imgres-2Planning outfits for the entire family is an exercise in patience and good humour. Remember that episode of Modern Family when Claire loses her mind trying to make sure everyone is picture-perfect in their all-white ensembles? You don’t need that stress. Instead, make sure everyone is in the same colour palette but not matchy-matchy. I’ve never understood the appeal of family photos where everyone is wearing jeans and a black top, or khakis and a white-button down. It looks less like a family photo and more like a greeting card from your local Walmart staff.

I love this photo. It pretty much sums up everything not to do if you want to create a timeless photo! Thanks Awkward Family Photosimgres-1

Be Yourself!

It may sound obvious but be yourself. Take some time with the photographer and take some silly shots to help loosen up or play with your kids with the photographer snapping in the background.

Don’t be afraid of “time and place”.  The night before my family photos my middle son scratched his older brother ALL OVER HIS FACE. It looked liked poor Jack had been locked in a closet with Cujo. He still has the scars to this day. I had a Claire (from Modern Family) moment, and cried to the photographer that the pictures “were ruined” but she calmed my nerves and reminded me that photography is for capturing the now. She graciously photoshopped several of the images but she didn’t do them all, and for that I am actually grateful.

Lastly, speak up! Most photographers shoot with digital so you can preview the shots on-site. If you don’t feel good about the direction of the shoot, you need to say something. Photographers take pictures, they don’t read minds.

 

 

How to Take a Still Life with Your Phone Camera

As I mentioned in my post last week, I have been really energized by the practice of carrying my phone along on my walks and trying to capture some of what I see around me.  The fact that I give myself the task of capturing one good image from each walk means that I am looking around me more carefully, and when I see something interesting, I am then thinking about how best to frame it, capture it, translate it.

Here are some of the steps to capturing a great still life in nature.  If you are inspired to go out and take any photos after reading this, please post them and tag us on Twitter, Instagram or Facebook.  I’d love to see where your walks take you.

1.  Pay Attention.

What moves you?  What brings you a moment of joy?  Pay attention to your surroundings and tune into what’s important to you, what catches your eye.  What has been capturing my attention lately is colour and light.  Who can resist the bright flowers and the crisp greens of spring?  I took this picture on a really bright day, and what caught my attention was the way the leaves cast shadows on each other.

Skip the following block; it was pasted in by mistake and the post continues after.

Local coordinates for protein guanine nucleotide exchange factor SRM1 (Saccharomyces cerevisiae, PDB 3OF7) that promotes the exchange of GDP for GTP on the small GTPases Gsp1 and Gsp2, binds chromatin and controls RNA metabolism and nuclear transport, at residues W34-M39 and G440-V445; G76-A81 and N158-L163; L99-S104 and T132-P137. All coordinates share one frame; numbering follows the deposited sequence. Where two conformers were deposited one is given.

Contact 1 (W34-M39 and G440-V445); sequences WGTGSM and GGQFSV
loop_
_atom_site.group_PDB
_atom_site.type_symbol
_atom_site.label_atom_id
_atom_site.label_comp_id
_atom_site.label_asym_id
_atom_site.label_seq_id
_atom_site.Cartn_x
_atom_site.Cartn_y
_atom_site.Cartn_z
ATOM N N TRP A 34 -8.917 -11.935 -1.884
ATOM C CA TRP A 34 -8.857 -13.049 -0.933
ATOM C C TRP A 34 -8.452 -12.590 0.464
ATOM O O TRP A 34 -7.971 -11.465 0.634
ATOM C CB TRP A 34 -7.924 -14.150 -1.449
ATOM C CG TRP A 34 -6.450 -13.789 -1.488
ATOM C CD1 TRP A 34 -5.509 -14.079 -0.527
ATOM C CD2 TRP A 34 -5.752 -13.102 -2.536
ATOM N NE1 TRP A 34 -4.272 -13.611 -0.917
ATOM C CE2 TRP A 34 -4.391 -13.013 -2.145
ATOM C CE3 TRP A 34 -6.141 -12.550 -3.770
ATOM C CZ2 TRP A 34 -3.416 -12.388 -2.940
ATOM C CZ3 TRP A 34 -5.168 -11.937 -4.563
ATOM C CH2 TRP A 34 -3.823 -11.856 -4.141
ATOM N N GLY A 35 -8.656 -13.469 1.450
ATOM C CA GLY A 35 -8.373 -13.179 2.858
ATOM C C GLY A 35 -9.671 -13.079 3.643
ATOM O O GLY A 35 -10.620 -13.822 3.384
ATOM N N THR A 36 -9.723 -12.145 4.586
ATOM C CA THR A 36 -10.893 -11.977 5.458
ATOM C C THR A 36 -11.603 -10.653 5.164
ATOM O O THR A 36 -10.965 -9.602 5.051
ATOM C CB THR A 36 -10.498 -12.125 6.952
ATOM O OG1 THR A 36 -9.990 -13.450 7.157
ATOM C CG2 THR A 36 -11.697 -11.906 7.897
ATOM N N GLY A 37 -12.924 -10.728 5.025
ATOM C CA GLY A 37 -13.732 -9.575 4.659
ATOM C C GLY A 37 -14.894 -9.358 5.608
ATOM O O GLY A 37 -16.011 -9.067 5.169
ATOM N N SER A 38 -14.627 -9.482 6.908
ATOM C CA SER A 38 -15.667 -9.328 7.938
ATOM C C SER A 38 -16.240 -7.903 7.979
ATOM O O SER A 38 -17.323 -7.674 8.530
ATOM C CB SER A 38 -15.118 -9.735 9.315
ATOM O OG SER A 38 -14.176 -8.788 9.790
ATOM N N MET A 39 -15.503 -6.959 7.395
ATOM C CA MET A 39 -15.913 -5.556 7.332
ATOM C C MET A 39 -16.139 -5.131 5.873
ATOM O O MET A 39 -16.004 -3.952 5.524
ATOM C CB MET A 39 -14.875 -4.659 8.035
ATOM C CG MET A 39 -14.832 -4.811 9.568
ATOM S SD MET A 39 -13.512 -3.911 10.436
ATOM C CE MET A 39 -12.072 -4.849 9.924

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The shadows multiplied the shades of green, and highlighted that really juicy pale green of the young leaves.  I tried it from several angles and distances.

This was too close to capture the feeling of the wide bright sky:

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And this captured the blue sky but not the intensity of the bright light, and the background is too busy:

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I finally realized that I would have to get underneath the tree and shoot towards the sun from an angle only possible from the ground, so I sat down on the sidewalk and got this:

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Now I had the shot that captured what I was seeing: new leaves, green shadows, bright light, blue sky.  This was taken with my iPhone camera with no filters, and it’s pretty close to the final image that I published on Instagram.  I then edited and framed the photo in Phototoaster so that the leaves on the bottom were off centre and in sharp focus, leaving the background foliage blurry, and I made the colour more intense.  These are effects that I added after the fact with my photo editor app: Phototoaster.  I love Phototoaster.  I am not the kind of person who likes to experiment or play with technology because I don’t have the patience, but Phototoaster is the exception.  With this app, you choose a photo from your phone camera album (the original is not changed), and then you have fun and play.  You can add shading, intensify colour, blur the edges, make it black and white or sepia, choose a texture that makes it look like an oil painting or an old photo.  So many possibilities and so much fun.  Taking the picture is really only the beginning; most of the effect comes from using the photo editor.

2.  Get Close.  Really Close.  Closer!

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I lost some of the resolution by using the zoom to get so close to this tiny lilac blossom, but I still like the final effect.  Get as close as you can without using the zoom to get the best resolution, and then play with the zoom when you edit.

3. Compose.

I did not want that lilac flower to be in the centre of the square photo, so I composed the photo with it off-centre, and the eye travels from bottom left to top right with the movement of the stalks.  Figure out where you want the eye to go.  Do you want symmetry or asymmetry?  Do you want attention all in the foreground, or do you want to keep details from the background?